“And we had a cross lighting right in my backyard,” he said in 2015. “The police kept their eye on us, and people were driving by and taking pictures, but we didn’t have a single incident.”

Ancona said his group held cross lighting ceremonies a minimum of every three months.

“We’ve got property in four or five locations here in Missouri and a few in Tennessee and Virginia, Florida,” he told The Star.

He called the event a “Christian ceremony.”

“The cross is wrapped with a few layers of burlap that is soaked in what we call Klansmen’s cologne,” he said. “It’s basically a mixture of kerosene and diesel. .. It’s kind of a spiritual thing. It’s almost like a revival at a church. You kind of come away feeling on fire for Christ and you want to go out and spread the word.”

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DOCTOR AT NEW YORK CITY HOSPITAL SUSPENDED FOR ALLEGED WHITE SUPREMACY VIEWS AND AFFILIATIONS

Dov

A radiologist at a hospital in New York City is on suspension amid allegations that he is a white supremacist. The claims first surfaced in a now-deleted post on Medium shared by anti-fascists in New York.

The article accused Dr. Dov Bechhofer, 27, of being friends with white supremacist authors on social media, writing racist and xenophobic comments on the far-right website Counter-Currents, and running a Facebook page for a eugenics conference attended by neo-Nazis.

Bechhofer is a resident radiologist at the Montefiore Medical Center’s Moses Campus in the Bronx. He told The Gothamist he could not discuss the allegations. He did not reply to a request by Newsweek for comment.

“As soon as we learned of the Medium.com article, the employee was placed off duty pending the results of a thorough investigation,” a spokeswoman for Montefiore told Newsweek in an emailed statement.

“The views expressed in the article are in no way reflective of Montefiore, our mission, how we conduct ourselves, or the care we deliver each day.

“Montefiore was founded on our commitment to healthcare as a basic human right, and we deliver the highest level of care to everyone who comes through our doors, regardless of social or economic status, ethnicity, race or religion.

“Having all backgrounds, beliefs and diversity embodied in our patients, employees and neighbors is intrinsic to who we are, and allows us to thrive as an institution.”

Among the comments attributed to Bechhofer was: “Do I despise Blacks like [Colin] Kaepernick for milking the White cow despite the fact that he, his race, and all others are already in such objective debt to Whites? Absolutely.”

Another read: “The West has no use for [Muslims], and they’ll be just fine when they go home.”

He also allegedly called for armed militias on the southern border “with orders to shoot illegals.”

There are expressions of support for a white ethnostate: “I’ve written in previous comments that in White ethnostates (which I hope to see materialize ASAP)…Garden-variety ‘conservatives’ need to be made to understand that the age of racial neutrality is over.”

The author of the Medium article, whose identity is unknown, lays out how they connected Bechhofer to the comments made by a user called “Dov.” They draw on similarities between Bechhofer’s Facebook page and comments made by “Dov” about what he likes, who he associates with, and the work he does.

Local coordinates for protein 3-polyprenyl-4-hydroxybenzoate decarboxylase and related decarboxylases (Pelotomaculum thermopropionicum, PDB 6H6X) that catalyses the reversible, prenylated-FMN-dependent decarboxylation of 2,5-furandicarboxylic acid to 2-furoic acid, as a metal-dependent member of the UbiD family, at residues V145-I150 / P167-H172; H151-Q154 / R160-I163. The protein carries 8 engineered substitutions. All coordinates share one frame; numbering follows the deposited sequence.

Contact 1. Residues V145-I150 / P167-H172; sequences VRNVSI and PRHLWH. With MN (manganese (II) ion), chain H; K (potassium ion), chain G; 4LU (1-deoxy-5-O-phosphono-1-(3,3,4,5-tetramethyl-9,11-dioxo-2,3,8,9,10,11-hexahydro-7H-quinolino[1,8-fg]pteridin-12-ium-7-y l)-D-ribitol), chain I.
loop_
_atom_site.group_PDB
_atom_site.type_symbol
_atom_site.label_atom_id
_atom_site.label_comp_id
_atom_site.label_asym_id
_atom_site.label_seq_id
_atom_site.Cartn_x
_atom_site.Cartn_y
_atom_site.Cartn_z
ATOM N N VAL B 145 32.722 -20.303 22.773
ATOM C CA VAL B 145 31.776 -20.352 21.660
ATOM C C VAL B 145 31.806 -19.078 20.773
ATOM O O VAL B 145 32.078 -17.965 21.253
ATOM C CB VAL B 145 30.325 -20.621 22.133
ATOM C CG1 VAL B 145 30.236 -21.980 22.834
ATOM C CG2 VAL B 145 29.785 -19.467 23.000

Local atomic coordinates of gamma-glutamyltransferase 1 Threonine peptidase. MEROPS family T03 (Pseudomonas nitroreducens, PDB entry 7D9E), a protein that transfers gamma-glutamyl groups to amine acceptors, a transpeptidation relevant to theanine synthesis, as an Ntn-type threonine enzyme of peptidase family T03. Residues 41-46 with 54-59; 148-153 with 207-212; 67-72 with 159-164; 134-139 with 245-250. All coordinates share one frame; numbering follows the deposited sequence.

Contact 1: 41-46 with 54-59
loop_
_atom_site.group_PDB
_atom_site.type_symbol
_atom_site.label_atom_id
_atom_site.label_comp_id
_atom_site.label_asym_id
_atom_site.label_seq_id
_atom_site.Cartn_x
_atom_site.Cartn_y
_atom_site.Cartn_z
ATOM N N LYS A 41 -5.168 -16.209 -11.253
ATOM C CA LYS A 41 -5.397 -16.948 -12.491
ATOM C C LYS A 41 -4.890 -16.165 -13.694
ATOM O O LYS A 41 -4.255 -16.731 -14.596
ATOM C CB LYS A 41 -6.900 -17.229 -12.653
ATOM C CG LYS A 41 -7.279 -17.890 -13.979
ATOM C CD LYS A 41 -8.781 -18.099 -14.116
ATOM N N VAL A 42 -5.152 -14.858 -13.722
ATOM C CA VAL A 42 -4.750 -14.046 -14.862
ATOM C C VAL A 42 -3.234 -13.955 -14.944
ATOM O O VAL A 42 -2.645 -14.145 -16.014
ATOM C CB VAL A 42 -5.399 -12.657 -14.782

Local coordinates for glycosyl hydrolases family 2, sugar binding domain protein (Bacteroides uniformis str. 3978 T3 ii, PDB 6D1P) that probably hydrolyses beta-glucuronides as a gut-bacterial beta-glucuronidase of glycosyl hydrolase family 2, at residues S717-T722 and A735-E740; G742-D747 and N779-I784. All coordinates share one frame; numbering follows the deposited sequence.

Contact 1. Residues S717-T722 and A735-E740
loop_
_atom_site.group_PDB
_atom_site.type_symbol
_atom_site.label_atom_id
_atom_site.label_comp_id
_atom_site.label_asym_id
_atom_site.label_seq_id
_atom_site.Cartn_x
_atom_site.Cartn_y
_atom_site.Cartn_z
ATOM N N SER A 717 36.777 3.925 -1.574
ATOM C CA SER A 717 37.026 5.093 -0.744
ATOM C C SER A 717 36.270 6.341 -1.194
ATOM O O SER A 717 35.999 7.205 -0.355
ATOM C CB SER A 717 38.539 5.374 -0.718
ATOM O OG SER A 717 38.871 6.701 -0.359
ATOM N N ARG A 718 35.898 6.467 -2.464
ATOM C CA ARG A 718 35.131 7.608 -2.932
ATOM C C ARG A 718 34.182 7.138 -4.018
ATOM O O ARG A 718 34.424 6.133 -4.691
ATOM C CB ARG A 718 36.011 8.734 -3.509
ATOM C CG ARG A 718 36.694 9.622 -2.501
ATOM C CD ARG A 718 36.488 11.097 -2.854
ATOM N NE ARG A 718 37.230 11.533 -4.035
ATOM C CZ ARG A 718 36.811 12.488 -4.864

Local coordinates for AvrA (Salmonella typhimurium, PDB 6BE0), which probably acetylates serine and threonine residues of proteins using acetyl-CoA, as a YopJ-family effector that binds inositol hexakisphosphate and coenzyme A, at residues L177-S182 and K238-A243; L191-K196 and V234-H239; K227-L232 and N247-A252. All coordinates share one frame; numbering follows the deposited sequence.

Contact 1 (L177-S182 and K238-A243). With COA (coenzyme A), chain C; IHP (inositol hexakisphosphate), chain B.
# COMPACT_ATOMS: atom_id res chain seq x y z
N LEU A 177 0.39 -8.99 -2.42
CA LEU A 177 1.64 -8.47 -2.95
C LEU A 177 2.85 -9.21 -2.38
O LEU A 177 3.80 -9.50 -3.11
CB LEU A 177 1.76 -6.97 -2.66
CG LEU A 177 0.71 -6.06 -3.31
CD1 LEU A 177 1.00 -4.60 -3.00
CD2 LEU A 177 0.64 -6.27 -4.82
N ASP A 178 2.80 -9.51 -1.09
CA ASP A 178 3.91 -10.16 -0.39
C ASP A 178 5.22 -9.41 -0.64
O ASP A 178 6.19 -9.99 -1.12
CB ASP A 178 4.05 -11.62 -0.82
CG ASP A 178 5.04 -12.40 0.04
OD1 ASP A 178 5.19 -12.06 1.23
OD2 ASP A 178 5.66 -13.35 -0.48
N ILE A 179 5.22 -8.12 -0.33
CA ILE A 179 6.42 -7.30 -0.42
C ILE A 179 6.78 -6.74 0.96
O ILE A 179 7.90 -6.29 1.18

They also believe “Dov” is Jewish—as is Bechhofer, reportedly the son of a rabbi—despite making a number of anti-Semitic comments.

“I’ve had it in my head to write a little something called ‘A Jewish Defense of Anti-Semitism,’ but it’s been slipping my mind,” the user “Dov” once wrote.

“In short, the vocal majority of Jews act so irritatingly and display such reprehensible attitudes — publicly and privately — that I’d rather see a ‘tempered’ anti-Semitism now than see Jewish perfidy continue without consequence until, as Johnny Cash might say, the man comes around. Because he will.

“As I frequently tell Jewish acquaintances, if there is another Holocaust, it will be entirely of their doing (I don’t get too into the genesis of the first one… I once tried, but mouths fell open and I was practically kicked out of the apartment).”

Update:

An email address listed as belonging to Dov Bechhofer in the Medium post replied to a request for a statement, purporting to be from the doctor, sent to Newsweek at 11:16 a.m. on July 26. The statement is reproduced in full below:

“I am ashamed of the hurtful, unjustifiable words that I posted online that showed callous disregard toward certain minority groups and am deeply sorry for these transgressions.

“The posts do not reflect how I was raised or how I actually treat others. I will continue to struggle to understand what brought me to write them. In short, it started with scared curiosity about what was being said on these forums about Jews. But after spending some time in this toxic corner of the Internet, I eventually became numb to the ugliness of that hateful echo chamber and began participating in the dialogue.

“I am filled with remorse and take full responsibility for my actions, which will long be an embarrassment to my family, friends, colleagues, and community.

“Today, I’m at the beginning of a process to make amends for my behavior and am committed to working on my personal flaws. I am actively seeking long-term professional help to deal with these issues, which must be confronted honestly and completely.

“I denounce all forms of bigotry and violence directed at any ethnic, racial or religious group as well as those who are targeted for their sexual orientation.

“While I have much soul-searching and work to do on myself, I intend to take actions for the rest of my life that promote the dignity of all humanity.”

 

When UPS Delivered This Package To His Door, He Wanted To Show Everyone Why It Was Racist!